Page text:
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SSRC Library

The SSRC Library allows visitors to access materials related to self-sufficiency programs, practice and research. Visitors can view common search terms, conduct a keyword search or create a custom search using any combination of the filters at the left side of this page. To conduct a keyword search, type a term or combination of terms into the search box below, select whether you want to search the exact phrase or the words in any order, and click on the blue button to the right of the search box to view relevant results.

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The SSRC Library includes resources which may be available only via journal subscription. The SSRC may be able to provide users without subscription access to a particular journal with a single use copy of the full text.  Please email the SSRC with your request.

The SSRC Library collection is constantly growing and new research is added regularly. We welcome our users to submit a library item to help us grow our collection in response to your needs.


  • Individual Author: Gelatt, Julia; Koball, Heather; Bernstein, Hamutal; Runes, Charmaine; Pratt, Eleanor
    Reference Type: Report
    Year: 2017

    Over seven million U.S. children live with at least one noncitizen parent -- and 80 percent of these children are US-born citizens. Close to 5 million US-citizen children live with an unauthorized immigrant parent, potentially subject to deportation. Research has shown that the deportation of a parent has serious deleterious effects on families—emotional distress, behavioral issues, and economic hardship for children—and that even the threat of deportation can hurt a family’s well-being by causing fear that restricts mobility, access to jobs, and use of public and private supports in times of need. The election of President Trump, with his plans to increase efforts to identify and deport unauthorized immigrants, has signaled a harsher policy environment for immigrant families than in recent years. In State Immigration Enforcement Policies: How They Impact Low-Income Households, researchers at NCCP, Urban Institute, and Migration Policy Institute looked at how the changing immigration policy environment is likely to affect immigrant families. Specifically, the report examines...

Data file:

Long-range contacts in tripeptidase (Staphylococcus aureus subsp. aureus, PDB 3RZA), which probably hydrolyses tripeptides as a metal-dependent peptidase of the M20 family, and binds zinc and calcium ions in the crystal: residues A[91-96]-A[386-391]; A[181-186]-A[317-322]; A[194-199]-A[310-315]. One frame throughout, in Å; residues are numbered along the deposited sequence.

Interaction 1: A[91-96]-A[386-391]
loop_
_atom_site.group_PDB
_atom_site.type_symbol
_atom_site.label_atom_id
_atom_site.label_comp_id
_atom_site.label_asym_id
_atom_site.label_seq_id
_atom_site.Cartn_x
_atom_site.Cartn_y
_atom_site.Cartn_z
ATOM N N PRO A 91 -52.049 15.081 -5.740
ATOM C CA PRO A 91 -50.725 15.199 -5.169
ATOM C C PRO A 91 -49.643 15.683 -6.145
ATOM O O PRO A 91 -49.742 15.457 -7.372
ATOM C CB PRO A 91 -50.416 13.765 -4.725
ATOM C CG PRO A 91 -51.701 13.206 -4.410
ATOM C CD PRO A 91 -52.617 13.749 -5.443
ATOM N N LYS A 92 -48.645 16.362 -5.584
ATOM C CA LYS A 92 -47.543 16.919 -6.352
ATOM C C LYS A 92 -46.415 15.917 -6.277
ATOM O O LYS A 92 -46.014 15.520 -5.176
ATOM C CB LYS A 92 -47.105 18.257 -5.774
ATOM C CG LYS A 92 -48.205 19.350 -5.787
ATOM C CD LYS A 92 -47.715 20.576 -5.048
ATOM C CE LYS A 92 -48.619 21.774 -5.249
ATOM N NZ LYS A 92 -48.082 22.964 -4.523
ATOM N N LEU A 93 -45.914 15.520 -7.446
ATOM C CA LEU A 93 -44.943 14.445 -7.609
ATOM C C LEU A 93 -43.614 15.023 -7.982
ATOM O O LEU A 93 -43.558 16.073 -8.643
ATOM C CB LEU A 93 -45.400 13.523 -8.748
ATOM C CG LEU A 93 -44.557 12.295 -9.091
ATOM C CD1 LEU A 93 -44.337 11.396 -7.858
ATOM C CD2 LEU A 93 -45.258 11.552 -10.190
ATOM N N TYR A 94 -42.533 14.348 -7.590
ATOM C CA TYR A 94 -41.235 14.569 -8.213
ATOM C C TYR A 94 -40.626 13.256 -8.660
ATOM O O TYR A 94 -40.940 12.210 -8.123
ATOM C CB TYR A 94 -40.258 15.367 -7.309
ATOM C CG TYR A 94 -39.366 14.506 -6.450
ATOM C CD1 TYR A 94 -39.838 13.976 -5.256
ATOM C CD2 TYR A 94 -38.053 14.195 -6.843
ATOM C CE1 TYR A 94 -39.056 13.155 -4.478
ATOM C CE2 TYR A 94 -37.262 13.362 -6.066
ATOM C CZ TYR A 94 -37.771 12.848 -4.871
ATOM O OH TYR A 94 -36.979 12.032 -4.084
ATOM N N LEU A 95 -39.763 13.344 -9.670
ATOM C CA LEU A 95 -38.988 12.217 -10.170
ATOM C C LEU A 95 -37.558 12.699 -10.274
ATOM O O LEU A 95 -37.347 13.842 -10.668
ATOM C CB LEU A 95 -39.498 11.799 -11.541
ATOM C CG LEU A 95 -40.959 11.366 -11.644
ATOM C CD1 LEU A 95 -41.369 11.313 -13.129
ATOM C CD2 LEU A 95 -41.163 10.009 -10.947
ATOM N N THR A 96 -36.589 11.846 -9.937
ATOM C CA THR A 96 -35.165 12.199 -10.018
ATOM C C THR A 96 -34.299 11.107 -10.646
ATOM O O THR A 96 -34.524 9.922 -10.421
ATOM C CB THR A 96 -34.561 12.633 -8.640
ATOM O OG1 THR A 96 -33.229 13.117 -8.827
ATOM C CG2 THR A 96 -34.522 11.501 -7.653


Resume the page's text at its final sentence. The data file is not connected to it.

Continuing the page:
Over seven million U.S. children live with at least one noncitizen parent -- and 80 percent of these children are US-born citizens. Close to 5 million US-citizen children live with an unauthorized immigrant parent, potentially subject to deportation. Research has shown that the deportation of a parent has serious deleterious effects on families—emotional distress, behavioral issues, and economic hardship for children—and that even the threat of deportation can hurt a family’s well-being by causing fear that restricts mobility, access to jobs, and use of public and private supports in times of need. The election of President Trump, with his plans to increase efforts to identify and deport unauthorized immigrants, has signaled a harsher policy environment for immigrant families than in recent years. In State Immigration Enforcement Policies: How They Impact Low-Income Households, researchers at NCCP, Urban Institute, and Migration Policy Institute looked at how the changing immigration policy environment is likely to affect immigrant families. Specifically, the report examines whether immigrant families living in states that ramped up enforcement of federal policy saw any changes in their material hardship, or how often fear of deportation affected their ability to pay for essentials (such as rent, utilities, or food). Developed with an interactive “State Immigration Policy Resource”, the report highlights important connections between immigration policy enforcement and well-being in immigrant households. (Author abstract) 

  • Individual Author: Fishman, Mike